Sea kayakers soon realize that one of the more efficient ways to paddle is from the core – that muscle group which includes the abs, obliques, hips, lower back and lats – in other words that muscle group which Olympic flatwater k-1 paddlers and wing-paddle users like Oskar Chalupsky and Brent Reitz use to propel their kayaks with smooth, graceful power. Strengthen your core and train yourself to use torso rotation when you paddle you’ll paddle faster and further and with increased power and control
First, think less about your arms and shoulders and more about your abs, hips, lats and glutes.
While separately these muscles may seem to have little to do with kayaking consider that, collectively, they create more power than your arms and shoulders alone.
Here’s how to strengthen your core, as demonstrated by Australia’s Mike Harb, an internationally-ranked athlete.
Seated Medicine Ball Twists
Start with seated medicine ball twists ( photos 1 and 2). Seated medicine ball twists strengthen and prepare the core (specifically the obliques (hips) and abs for more challenging drills to follow.
Seated on the floor, grasp the medicine ball and twist from side to side. Place the ball on the floor with each twist to create a range of motion which rotates your torso.
Do three sets of ten reps, and rogress to a heavier medicine ball when your core grows stronger. To make the drill more challenging, lift your feet off the floor.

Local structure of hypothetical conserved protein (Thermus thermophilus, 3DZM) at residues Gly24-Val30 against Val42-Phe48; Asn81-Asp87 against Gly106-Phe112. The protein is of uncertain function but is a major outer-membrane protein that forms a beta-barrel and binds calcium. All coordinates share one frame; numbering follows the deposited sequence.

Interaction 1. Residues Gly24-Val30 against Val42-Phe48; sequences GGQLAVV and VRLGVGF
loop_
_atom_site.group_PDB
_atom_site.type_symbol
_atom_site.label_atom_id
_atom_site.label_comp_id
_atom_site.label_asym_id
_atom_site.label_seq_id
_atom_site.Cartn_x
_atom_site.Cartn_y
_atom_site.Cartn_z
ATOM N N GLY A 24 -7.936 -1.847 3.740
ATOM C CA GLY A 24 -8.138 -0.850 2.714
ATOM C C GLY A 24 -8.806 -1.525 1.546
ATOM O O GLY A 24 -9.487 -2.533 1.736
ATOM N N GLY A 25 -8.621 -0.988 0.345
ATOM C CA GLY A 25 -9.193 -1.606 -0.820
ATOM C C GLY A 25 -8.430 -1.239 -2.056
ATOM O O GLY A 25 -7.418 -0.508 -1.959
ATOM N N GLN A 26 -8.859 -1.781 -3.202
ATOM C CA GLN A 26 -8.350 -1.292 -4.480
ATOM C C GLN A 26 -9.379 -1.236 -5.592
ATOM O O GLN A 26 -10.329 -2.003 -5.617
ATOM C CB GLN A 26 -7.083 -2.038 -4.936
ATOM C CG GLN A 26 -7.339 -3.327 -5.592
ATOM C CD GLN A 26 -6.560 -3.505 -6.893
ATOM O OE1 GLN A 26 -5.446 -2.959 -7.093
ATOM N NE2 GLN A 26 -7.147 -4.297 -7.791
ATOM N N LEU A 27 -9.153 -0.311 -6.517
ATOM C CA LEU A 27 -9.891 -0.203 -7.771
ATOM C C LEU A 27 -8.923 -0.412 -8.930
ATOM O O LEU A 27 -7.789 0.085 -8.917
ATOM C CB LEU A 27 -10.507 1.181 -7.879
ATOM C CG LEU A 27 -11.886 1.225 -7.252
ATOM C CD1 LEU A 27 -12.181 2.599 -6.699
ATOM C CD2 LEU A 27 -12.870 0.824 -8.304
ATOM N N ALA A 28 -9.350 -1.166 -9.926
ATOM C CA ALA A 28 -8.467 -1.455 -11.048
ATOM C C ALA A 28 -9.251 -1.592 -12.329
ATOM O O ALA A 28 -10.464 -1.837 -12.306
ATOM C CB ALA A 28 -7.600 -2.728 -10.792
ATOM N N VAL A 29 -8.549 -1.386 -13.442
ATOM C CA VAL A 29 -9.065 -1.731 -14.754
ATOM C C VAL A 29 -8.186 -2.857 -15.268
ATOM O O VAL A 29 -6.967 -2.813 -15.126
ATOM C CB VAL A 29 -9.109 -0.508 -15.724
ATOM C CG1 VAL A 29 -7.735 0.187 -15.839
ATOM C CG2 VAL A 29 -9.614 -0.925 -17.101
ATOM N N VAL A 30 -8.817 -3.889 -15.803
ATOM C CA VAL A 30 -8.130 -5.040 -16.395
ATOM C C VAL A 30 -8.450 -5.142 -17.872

If you don’t have a medicine ball a soup can or telephone book will do.
Then lats are the long and tapered, flaring cobra’s hood-like muscles that extend from behind the armpits to the lower back. They help deliver core muscle power to your stroke.
To strengthen your lats, use dumbbell lat rows.
Grasp a pair of ten or fifteen-pound dumbbells (heavier if you are stronger) and bend forward at the waist so that your chest is parallel to the floor. Pull straight up to lift the dumbbells towards your your rib cage. You should feel a distinct pinch below and behind your armpits with each lift.
Begin with three sets of ten reps. Increase the weight of the dumbbells once your lats become stronger.
Medicine ball twisting lunge
An advanced core muscle group drill, the medicine ball twisting lunge (photos 3, 4, 5) not only engages the core but used a dynamic range of motion that engages the legs as well – and that’s helpful, as the legs are an overlooked source of paddling power. Also the drill’s range of torso motion, and the lift and dip of the arms, mimics the lift and dip of a powerful paddle stroke.
First ,prepare your legs for the demands of the drill by strengthening your quads and hamstrings for a few weeks with squats and leg extensions and curls.
Start with three sets of five reps of twisting lunges. Increase the weight of the ball, or the number of reps, as you become stronger. Return to feet together, ball overhead, between each lunge and twist.
For lack of a medicine ball use a phone book or can of soup.
Next time you find yourself grinding down some lengthy shore, lactic acid pooling in your arms and shoulders, ask yourself whether you are paddling from your core. Chances are you are not paddling from the core. By strengthening your core, you’ll find you can paddle miles faster and with less fatigue, and with a greater sense of control, especially if you rotate your torso. Keep mind the deep reserves of strength and stamina that lie within your core. Use the above drills to deepen those reserves and to bring them to the surface.